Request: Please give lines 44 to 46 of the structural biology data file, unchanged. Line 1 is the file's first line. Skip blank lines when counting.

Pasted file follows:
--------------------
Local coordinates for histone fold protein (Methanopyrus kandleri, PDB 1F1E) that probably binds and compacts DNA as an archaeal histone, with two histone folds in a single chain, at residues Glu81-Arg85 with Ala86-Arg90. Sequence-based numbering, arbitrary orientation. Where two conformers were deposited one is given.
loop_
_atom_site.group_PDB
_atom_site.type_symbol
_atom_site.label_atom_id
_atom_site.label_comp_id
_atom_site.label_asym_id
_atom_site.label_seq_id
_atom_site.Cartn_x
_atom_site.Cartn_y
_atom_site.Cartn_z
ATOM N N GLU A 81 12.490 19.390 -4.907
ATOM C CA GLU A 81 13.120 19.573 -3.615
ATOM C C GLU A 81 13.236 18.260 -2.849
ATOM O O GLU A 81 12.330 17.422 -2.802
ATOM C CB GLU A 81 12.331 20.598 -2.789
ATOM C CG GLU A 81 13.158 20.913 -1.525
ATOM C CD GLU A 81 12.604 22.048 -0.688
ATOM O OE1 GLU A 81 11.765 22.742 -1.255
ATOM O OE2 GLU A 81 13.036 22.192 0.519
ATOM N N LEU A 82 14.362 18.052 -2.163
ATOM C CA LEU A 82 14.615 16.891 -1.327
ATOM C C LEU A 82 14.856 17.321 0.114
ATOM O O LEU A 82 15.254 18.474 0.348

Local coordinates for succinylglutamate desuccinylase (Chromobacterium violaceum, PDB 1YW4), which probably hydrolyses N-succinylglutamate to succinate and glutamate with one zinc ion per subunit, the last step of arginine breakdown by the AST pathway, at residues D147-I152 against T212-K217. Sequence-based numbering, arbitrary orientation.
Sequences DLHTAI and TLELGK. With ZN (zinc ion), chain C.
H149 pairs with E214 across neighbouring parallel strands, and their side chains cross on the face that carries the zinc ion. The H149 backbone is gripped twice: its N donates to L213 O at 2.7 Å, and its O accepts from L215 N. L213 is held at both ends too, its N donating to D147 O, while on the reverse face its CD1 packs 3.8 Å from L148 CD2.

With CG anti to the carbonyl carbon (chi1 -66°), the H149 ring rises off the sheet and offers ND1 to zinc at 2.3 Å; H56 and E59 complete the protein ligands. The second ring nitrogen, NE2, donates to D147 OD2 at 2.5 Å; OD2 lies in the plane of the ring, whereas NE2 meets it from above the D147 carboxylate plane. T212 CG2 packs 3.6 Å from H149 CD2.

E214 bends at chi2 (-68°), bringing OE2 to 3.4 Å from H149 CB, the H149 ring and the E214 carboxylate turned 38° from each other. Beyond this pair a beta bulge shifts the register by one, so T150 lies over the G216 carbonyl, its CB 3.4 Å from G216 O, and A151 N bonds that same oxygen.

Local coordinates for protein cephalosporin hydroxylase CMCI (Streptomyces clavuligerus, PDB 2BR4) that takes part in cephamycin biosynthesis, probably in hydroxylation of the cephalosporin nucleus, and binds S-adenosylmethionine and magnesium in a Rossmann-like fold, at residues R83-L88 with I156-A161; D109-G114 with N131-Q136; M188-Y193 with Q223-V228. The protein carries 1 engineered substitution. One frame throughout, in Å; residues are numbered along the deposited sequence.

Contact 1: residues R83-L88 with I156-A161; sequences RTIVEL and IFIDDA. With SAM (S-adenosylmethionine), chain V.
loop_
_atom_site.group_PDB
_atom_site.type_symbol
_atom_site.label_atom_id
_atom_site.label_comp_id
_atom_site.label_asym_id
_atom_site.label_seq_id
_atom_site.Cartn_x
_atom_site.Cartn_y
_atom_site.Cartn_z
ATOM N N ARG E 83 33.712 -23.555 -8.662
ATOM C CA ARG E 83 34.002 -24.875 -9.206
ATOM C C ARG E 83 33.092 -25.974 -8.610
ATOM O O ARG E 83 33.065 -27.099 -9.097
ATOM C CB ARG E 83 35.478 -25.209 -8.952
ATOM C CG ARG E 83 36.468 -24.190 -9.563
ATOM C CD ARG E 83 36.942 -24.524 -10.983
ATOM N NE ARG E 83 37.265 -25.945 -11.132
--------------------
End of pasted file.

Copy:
ATOM C C ARG E 83 33.092 -25.974 -8.610
ATOM O O ARG E 83 33.065 -27.099 -9.097
ATOM C CB ARG E 83 35.478 -25.209 -8.952